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Need help!! Use ecobee with Mitsubishi PAC-US444CN-1 and Boiler

Hi All!
I want to use nest/ecobee with mitsubishi heat pump and boiler as secondary heat . The thermostat is dual fuel so i can configure it so it switches heat source based on the outdoor temp so kinda use the heatpump till 0 degree and then move to baseboard. Which it says it can do in the heatpump + boiler setup.

Now the problem

The PAC-US444CN-1 does not provide a O/B and if thats not hooked to the thermostat it wont take it as a heat pump. Now i have a R and W coming from the boiler heat there is no C here . I have R , C , W1 , Y , G coming from the pac . Now what i am not sure is how to connect this , Would the thermostat send 24v only to O/B when it switches to heatpump heating . In that case i can just hook the W1 from the PAC to it . Is there more to it ? will it be sending 24v down Y as well as O/B in that case i would have to shutdown the Y and only send it to W.
So basically the question is to wire the PAC unit to appear as a heatpump to the thermostat instead of a standard heat and cool system.

Thoughts ??

Thanks a ton in advance for all the valuable ideas and suggestions.

Comments

  • ratio
    ratio Member Posts: 2,871
    The PAC interfaces with your thermostat as a standard heat/cool unit, not as a heat pump. I don't believe the Nest can be set up as a heat pump stat without something connected to the O/B terminal. I think the easiest thing to do would be to use an outdoor thermostat (Something like this) to switch the W call from the Mistubishi to the boiler. I'd personally prefer this setup, as I'm 99-44/100% sure that the Nest gets its outdoor temp from the internets. Wonder what it'd do when the cable goes out during a winter storm?
  • varunbtr
    varunbtr Member Posts: 3
    Thanks for the reply.
    So how would i be wiring this temperature control with the ecobee. You are right it gets its temp from the internet but lets assume it works correctly just hookin the W from the PAC to the O/B of the thermostat would not work ? Just trying to understand that approach and see if i can make it work somehow even by using some more relays if needed
  • ratio
    ratio Member Posts: 2,871
    I suppose you could do it with relays. The Y terminal calls for compressor operation, the O/B terminal picks the operating mode, the W calls for auxiliary heat (another stage if the compressor can't keep up, or to keep the air temp from cratering during a defrost cycle). There are two styles of reversing valves, one energized to select cooling mode, O, the more common around here; and one energized to select heating mode, B. You can pick the flavor in the stat configuration. I suspect that if you had a relay on the O/B terminal of the stat, it would allow itself to be set up for heat pump operation.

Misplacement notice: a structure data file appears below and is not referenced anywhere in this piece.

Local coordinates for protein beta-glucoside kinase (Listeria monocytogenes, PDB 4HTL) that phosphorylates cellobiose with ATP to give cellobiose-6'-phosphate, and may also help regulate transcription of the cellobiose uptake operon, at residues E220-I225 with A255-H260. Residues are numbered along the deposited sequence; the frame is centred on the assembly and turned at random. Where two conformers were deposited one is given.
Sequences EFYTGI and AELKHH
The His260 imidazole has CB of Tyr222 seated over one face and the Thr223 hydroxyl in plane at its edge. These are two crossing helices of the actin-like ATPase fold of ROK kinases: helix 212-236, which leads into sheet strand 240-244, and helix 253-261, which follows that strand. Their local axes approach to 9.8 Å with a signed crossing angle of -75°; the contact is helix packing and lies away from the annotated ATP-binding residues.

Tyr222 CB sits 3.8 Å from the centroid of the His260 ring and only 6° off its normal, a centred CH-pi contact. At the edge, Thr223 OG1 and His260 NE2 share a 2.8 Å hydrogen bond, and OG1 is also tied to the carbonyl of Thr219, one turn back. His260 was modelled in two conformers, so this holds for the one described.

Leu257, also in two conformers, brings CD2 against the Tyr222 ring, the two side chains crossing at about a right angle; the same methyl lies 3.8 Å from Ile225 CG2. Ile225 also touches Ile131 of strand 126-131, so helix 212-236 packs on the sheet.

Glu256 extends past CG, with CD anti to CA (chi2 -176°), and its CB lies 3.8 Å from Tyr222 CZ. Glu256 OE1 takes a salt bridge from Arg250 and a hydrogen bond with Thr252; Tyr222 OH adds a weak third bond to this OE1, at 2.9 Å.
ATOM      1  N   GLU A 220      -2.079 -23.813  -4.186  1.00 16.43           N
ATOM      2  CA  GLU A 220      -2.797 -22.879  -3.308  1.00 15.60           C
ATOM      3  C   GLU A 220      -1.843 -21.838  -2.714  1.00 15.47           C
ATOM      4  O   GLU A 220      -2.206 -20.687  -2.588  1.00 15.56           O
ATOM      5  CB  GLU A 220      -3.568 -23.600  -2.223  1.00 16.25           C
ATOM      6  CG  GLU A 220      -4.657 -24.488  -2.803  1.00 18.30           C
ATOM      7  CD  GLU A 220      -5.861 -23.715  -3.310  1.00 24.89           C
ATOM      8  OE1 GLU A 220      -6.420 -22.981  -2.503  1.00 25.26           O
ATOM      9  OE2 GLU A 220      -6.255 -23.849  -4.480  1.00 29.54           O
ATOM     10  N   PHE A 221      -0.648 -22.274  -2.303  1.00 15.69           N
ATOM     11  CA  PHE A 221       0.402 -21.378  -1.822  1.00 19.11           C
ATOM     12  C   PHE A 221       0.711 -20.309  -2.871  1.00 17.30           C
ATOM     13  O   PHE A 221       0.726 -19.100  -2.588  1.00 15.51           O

Or you could set up a separate thermostat to handle the changeover & be done. You would loose remote access to the set point, but do you actually need to adjust the lockout point remotely?

    Also, you will need an isolation relay(s) between the thermostat and whichever unit is not powering the thermostat.

  • varunbtr
    varunbtr Member Posts: 3
    Sorry for the late reply due to the holidays. I am still a bit confused. What i am trying to achieve if you think of it this way. is to have a conventional system R,C,W,Y,G to hook up to a ecobee using R,C,Y,G,O/B . Can you explain how i can do that ?
  • ratio
    ratio Member Posts: 2,871
    The ecobee must be set up for a conventional system to operate the Mitsubishi, even though it's a heat pump. Therefor (I expect) the ecobee can't be set up for dual fuel. My suggestion is to use a separate outdoor thermostat (this or equivalent) to handle changeover from the Mitsubishi to the hydronic system.
  • tim smith
    tim smith Member Posts: 2,389
    Been there tried that, the pacus and a dual fuel set up would not work standalone. Ratio’s idea with outdoor stat might work.
  • pmorley
    pmorley Member Posts: 2
    I have a similar issue. I have Ecobees, boiler with C,R,W and just bought the PAC with Mitsubishi minisplit. We're in a cold snowy climate so I plan on powering the AC off and covering it up in the winter. Power can always be connected from the boiler, but I'll manually switch over the W1 contact from one system to the other. How best to set it up? What do I do with O/B and how does the Ecobee deal with two different setups?
  • ratio
    ratio Member Posts: 2,871
    From what I can remember, the PAC doesn't expose the reversing valve to the thermostat—it appears as a standard heat/cool unit. If it were me, I would add an outdoor thermostat to do the changeover automagically & forgo the cover. I think you'll run into trouble if you try to rewire it every season, as those terminals aren't engineered for that kind of continuous usage.
  • pmorley
    pmorley Member Posts: 2
    I agree the ecobee terminals are a bit flimsy. I was planning on wiring it permanently to a breakout box in the basement, maybe with a relay to switch between seasons.
  • ratio
    ratio Member Posts: 2,871
    Sorry to necro an old thread, but I just came across this sequence of operation for the PAC-US444CN-1 thermostat interface. It shows, on the last page, the correct, Mitsubishi-blessed, wiring between a heat pump thermostat (in this instance, a Honeywell TH8320) and the interface that allows the thermostat to operate in dual-fuel mode, including OAT lockout.

    It also states "We have tested the Thermostat interface with Nest®, Lyric®, ecoBee®, and
    INNCOM® thermostats."

    Canucker